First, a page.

- Jan 07, 2015
- by Brad Litwin
One would think that a strong password is one that contains special characters, numbers, uppercase and lowercase letters. This can be true, but it has been shown that all a password needs to be is long. Lets take a look at two passwords and compare their strength.
First, take a password that is considered strong. Microsoft gives “H3ll0 2 U!” as an example of a strong password on their “Tips for creating a strong password” page. They consider it strong because it uses uppercase letters, lowercase letters, numbers and symbols. However this is still a common phrase with common number-letter replacements. Password crackers that understand that people use common phrases and words with numbers replacing specific letters or shortening the words, will not be fooled by these tactics. This password is only 10 characters, which has about 20 quintillion (20 followed by 18 zeros) combinations including special characters. That sounds strong, doesn’t it?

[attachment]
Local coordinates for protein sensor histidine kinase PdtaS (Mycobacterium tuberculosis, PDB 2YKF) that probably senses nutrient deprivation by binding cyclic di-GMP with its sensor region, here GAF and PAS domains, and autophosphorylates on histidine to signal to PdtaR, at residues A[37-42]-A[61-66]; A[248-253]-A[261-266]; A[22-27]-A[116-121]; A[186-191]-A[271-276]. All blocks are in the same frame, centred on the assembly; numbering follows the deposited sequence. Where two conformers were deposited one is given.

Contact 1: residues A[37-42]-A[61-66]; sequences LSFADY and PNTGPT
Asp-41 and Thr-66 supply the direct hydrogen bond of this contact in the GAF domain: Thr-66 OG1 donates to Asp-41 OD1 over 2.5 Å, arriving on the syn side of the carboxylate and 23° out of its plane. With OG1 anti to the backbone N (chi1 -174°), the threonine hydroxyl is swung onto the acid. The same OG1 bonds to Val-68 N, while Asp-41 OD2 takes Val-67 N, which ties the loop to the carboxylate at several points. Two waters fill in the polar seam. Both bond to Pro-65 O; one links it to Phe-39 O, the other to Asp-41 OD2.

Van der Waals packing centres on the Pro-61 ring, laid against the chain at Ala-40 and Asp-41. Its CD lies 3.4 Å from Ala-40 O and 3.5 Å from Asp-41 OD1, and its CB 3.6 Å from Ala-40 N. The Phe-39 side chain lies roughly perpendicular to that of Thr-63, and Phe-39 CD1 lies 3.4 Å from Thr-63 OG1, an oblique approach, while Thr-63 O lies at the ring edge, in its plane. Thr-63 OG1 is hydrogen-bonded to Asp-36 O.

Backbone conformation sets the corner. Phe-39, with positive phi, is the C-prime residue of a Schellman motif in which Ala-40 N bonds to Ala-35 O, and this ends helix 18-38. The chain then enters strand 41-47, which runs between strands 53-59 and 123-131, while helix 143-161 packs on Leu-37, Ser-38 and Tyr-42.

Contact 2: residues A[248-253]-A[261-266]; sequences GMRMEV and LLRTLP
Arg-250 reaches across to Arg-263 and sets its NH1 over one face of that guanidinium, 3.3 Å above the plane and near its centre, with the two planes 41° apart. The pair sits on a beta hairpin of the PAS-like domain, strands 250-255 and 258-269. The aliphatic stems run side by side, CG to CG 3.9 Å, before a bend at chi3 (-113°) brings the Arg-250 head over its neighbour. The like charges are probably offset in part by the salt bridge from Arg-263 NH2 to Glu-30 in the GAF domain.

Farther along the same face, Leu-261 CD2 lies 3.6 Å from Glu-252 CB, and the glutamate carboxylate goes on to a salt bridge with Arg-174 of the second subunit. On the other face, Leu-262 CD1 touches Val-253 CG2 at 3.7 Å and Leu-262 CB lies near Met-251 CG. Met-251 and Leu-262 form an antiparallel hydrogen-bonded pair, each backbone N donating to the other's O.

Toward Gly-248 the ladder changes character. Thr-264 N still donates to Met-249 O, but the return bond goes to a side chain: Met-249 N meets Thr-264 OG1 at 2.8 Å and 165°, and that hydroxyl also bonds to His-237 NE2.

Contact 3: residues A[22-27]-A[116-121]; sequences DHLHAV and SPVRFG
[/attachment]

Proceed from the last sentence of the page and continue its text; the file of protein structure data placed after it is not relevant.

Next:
Secondly, take a 5 word random sentence like “ILikeCheesyGoldfishCrackers”. This password is long, has upper and lowercase letters, is easy to remember and very difficult for a password cracker to guess. Just 5 words in English, of which there are more than a million, would produce over 1 nonillion combinations (thats a 1 with 30 zeros). If a cracker was guessing by the 27 characters in “ILikeCheesyGoldfishCrackers”, assuming just upper and lowercase letters, it would take up to quattuordecillion guesses. That’s a 1 with 45 zeros, so it becomes apparent that long passwords are in fact better passwords.